Turkistan Declaration adopted at the first ever Central Asian Interparliamentary Forum

The first ever meeting of the Central Asian Interparliamentary Forum is taking place in the Kazakh city of Turkistan on Friday (10 February), which has resulted in the adoption of the landmark Turkistan Declaration. The forum, which brings together parliamentarians from Kazakhstan, Uzbekistan, Kyrgyzstan, Tajikistan and Turkmenistan, is discussing the strengthening of comprehensive strategic cooperation among Central Asian states and the role of parliaments in this process.  More specifically, the forum is discussing topics including regional security, the development of joint infrastructure and logistics projects, transit and transport potential of the region, and alternative supply routes from Central Asia. Alongside discussing strategic cooperation, parliamentarians are also discussing expanding cultural and humanitarian cooperation based on a common historical and cultural heritage.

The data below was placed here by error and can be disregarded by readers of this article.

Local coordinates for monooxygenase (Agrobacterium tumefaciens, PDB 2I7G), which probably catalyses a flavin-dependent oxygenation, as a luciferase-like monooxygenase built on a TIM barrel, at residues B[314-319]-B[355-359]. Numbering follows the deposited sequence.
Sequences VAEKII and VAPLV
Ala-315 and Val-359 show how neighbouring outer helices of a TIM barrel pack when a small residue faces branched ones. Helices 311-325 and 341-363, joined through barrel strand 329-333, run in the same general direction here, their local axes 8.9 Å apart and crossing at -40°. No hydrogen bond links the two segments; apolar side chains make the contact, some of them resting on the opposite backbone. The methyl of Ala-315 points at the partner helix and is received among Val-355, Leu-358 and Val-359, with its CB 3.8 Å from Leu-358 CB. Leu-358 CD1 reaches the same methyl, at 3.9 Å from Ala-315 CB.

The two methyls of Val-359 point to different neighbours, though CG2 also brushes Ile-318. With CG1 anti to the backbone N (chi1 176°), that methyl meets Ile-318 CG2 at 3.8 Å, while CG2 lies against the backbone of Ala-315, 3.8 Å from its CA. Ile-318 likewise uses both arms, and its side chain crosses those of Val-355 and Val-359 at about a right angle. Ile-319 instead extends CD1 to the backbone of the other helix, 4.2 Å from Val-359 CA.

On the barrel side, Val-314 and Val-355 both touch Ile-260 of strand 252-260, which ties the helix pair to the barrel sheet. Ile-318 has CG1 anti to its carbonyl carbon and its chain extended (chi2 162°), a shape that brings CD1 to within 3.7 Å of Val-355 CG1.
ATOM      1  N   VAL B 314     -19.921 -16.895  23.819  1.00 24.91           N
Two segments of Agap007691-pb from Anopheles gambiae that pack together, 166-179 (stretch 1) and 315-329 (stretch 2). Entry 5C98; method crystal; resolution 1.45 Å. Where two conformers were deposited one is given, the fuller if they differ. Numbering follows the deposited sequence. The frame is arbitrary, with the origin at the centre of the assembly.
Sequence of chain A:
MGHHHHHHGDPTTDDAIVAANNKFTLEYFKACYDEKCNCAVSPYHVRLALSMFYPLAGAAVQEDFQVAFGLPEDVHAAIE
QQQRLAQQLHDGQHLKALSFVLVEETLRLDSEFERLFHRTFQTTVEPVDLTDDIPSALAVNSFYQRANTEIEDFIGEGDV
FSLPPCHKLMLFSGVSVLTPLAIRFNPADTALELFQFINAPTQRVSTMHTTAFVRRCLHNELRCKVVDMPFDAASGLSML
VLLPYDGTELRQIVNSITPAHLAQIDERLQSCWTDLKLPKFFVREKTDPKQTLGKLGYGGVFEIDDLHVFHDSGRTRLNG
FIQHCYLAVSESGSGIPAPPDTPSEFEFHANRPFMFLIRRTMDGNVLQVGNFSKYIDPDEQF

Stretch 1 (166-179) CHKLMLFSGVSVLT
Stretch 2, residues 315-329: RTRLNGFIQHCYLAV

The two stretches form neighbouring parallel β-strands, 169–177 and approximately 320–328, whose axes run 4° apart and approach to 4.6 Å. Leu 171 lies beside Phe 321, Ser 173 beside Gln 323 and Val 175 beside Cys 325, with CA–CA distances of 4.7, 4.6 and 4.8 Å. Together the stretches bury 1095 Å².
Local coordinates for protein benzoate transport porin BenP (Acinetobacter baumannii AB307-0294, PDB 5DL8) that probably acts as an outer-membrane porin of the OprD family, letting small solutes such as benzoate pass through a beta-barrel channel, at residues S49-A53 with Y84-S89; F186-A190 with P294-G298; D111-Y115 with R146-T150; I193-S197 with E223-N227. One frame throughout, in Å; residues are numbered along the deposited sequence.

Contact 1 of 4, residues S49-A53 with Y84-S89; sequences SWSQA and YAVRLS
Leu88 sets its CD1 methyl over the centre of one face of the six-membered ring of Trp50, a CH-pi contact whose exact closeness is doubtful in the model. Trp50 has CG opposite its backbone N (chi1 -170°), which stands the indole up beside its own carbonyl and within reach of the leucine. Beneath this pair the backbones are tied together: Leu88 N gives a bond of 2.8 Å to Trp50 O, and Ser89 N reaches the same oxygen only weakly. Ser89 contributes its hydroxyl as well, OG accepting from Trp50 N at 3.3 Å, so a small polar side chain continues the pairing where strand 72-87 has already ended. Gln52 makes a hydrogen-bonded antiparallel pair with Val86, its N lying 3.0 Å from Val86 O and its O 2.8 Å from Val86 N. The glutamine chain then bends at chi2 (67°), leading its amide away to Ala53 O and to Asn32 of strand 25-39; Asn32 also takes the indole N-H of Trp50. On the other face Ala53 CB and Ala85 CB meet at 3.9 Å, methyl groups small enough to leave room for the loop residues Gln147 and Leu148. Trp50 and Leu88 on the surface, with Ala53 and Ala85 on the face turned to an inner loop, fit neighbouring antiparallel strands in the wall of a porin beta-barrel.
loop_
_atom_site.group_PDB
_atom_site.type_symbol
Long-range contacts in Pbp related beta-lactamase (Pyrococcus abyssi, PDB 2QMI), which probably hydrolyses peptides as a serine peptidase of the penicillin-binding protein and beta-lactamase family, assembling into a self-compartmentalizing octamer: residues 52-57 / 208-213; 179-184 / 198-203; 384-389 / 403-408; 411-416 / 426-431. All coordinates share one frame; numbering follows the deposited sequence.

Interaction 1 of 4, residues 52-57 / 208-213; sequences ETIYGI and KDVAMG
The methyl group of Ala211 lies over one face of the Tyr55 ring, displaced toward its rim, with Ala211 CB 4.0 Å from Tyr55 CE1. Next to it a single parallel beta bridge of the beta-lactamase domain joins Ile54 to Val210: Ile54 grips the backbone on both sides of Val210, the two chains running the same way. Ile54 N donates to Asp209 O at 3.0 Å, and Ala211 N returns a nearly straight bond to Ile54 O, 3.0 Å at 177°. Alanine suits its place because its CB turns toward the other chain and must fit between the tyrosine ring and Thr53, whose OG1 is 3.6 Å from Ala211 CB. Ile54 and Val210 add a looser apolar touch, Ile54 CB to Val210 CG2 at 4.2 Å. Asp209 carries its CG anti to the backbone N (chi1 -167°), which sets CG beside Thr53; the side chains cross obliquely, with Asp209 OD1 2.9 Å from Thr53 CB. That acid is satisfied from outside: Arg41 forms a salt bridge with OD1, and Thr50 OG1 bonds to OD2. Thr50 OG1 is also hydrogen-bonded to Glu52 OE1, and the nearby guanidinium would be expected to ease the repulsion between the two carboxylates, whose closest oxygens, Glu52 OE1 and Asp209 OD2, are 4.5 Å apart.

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A new sense of purpose in Central Asia as leaders seek better relations between their countries and with the rest of the world

A new sense of purpose in Central Asia as leaders seek better relations between their countries and with the rest of the world